Return to Transcripts main page


Flight Delays from Spending Cuts to End; Tsarnaev Family Has Chechen Ties; Piece of 9/11 Plane Found; "We Will Finish the Race"; Inside the Emergency Room; "A Song for Boston"

Aired April 26, 2013 - 16:30   ET


JAKE TAPPER, CNN ANCHOR: They caused some 3,000 flight delays. This bill gives the FAA permission to move money from another part of its budget to fund the controllers.

It's wiggle room in the forced federal spending cuts, the so-called sequester. President Obama is expected to sign it later today. Our chief congressional correspondent Dana Bash joins us now from Washington.

Dana, first for people there who may be online at the airport right now and are watching us on those airport CNN TVs all over the place, when is this going to take effect?

DANA BASH, CNN CHIEF CONGRESSIONAL CORRESPONDENT: Well, Jake, the FAA says that furloughs should be reversed fairly quickly. Right now as many as 1,500 air traffic controllers could be furloughed a day, but the transportation secretary can move that money into the account that funds their salaries rather fast. Of course, the president has to get the bill and sign it first.

TAPPER: Let's talk about the politics of this. Even though it passed the Senate and House overwhelmingly and very, very quickly, not all Democrats are pleased. Explain why.

BASH: That's right. I was walking the halls of the House today hearing a lot of House Democrats frankly curse under their breath and their frustration was aimed at fellow Democrats, both at the White House and in the Senate who agreed to fix the furloughs that delay air travelers.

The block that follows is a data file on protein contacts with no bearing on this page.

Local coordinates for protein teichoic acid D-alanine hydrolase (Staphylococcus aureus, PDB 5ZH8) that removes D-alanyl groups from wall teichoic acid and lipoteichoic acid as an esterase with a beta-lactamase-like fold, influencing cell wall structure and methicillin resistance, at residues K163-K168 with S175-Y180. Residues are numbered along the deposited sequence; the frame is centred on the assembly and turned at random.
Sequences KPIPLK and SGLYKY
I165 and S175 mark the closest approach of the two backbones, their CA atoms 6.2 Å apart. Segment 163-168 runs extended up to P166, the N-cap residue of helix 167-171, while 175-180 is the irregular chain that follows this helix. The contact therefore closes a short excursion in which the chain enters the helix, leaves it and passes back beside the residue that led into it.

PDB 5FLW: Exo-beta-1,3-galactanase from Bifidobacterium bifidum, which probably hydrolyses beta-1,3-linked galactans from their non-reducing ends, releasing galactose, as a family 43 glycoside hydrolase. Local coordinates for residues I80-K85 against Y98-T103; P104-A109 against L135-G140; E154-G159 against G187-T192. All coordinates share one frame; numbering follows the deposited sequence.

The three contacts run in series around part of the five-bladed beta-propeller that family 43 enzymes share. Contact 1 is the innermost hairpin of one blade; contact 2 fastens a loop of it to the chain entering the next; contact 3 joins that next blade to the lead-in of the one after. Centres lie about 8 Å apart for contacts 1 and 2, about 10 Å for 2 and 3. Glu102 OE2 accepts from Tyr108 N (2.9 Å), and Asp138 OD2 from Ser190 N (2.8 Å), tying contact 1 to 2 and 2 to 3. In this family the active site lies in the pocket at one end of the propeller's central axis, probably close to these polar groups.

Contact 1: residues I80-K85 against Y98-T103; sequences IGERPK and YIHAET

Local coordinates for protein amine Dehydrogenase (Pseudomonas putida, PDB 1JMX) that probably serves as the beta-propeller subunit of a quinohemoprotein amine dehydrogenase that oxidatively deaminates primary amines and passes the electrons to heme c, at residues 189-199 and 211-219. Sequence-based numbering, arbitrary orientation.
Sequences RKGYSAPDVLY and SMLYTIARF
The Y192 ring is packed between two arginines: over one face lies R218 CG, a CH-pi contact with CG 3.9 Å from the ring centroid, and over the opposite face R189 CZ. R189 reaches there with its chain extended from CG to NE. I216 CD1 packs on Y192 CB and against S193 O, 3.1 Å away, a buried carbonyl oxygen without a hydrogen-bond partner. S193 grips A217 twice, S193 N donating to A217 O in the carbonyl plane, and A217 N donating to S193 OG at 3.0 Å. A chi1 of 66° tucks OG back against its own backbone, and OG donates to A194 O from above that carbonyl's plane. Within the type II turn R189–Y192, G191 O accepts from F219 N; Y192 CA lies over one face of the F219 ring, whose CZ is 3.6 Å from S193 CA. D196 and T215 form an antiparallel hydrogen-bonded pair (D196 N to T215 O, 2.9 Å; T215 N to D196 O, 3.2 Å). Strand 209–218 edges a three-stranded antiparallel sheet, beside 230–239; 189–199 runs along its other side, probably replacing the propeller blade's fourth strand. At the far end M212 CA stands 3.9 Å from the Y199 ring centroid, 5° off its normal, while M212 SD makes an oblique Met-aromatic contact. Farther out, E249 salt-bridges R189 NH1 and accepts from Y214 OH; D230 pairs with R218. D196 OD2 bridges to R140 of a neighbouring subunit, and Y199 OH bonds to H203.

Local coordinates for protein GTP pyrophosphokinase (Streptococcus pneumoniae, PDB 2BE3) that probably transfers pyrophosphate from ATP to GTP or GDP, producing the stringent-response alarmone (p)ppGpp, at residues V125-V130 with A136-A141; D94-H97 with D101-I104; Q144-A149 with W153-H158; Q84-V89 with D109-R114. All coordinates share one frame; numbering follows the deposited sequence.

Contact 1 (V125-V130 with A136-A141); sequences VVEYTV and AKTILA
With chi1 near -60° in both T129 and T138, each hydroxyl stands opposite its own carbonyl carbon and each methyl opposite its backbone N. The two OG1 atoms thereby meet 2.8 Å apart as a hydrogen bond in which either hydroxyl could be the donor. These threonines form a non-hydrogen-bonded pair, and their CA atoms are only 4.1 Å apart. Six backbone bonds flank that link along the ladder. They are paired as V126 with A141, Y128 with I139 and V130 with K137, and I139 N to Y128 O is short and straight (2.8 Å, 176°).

Without trying to extract concessions from Republicans in areas where forced spending cuts are hurting the least fortunate like children who are head start programs and other things like that. Listen to part of my conversation with Congressman Tim Walz of Minnesota.


REPRESENTATIVE TIM WALZ (D), MINNESOTA: I have a hard time going home to the Mayo Clinic and them saying why is cancer research money not restored? I think it's fair question to ask.

BASH: Cancer research and lots of other people who may not have a voice because they're not frequent travelers. WALZ: That's right. It is the out of sight out of mind. If you're on a plane a lot so you're irritated by this and now all of a sudden we're going to make an adjustment to it.


BASH: Now, other Democrats I talked to said, look, helping air travelers and doing it in such a bipartisan way is politically pragmatic. And something they really had to get off their plate to avoid getting distracted from issues they really want to be talking about.

Jake, I should note that as soon as House measures approve this measure that would change the law to make sure flights are not delayed because of spending cuts they, themselves put into effect, guess what they all did.

They raced to the airports to get home for the weekend. It's probably not an accident that of all of the effects of the forced spending cuts flight delays, the one that affects congressmen personally more than anything else, that's what got fixed.

TAPPER: Of course, members of Congress don't have a lot of children in the head start program. Thank you, Dana Bash.

From drug capital to food capital, don't miss Anthony Bourdain, "PARTS UNKNOWN." This week he explores the Colombia you have not seen before and shows us a new dawn for places that used to be controlled by ruthless cartels. The all new episode airs Sunday night 9:00 Eastern only on CNN.